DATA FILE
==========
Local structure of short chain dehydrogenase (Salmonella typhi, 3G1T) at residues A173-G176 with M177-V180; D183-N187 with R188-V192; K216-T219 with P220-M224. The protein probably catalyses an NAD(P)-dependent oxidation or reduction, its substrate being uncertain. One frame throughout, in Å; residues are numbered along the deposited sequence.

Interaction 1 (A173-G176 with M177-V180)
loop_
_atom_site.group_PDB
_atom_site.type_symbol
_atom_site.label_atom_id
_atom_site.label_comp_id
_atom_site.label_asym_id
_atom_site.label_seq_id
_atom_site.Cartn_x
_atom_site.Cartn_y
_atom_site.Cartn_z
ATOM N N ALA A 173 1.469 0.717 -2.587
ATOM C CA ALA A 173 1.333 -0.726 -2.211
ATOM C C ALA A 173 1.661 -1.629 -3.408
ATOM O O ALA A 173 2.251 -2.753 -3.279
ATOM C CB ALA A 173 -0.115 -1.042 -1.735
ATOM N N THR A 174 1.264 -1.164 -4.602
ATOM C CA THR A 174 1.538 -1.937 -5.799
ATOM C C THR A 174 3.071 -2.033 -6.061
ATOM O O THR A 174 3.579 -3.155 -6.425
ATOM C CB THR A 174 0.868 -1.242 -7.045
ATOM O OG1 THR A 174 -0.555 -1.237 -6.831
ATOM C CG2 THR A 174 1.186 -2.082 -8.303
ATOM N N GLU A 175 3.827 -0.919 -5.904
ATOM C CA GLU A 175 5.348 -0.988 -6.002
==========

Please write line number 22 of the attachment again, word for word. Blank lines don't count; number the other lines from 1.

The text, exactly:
ATOM C CB THR A 174 0.868 -1.242 -7.045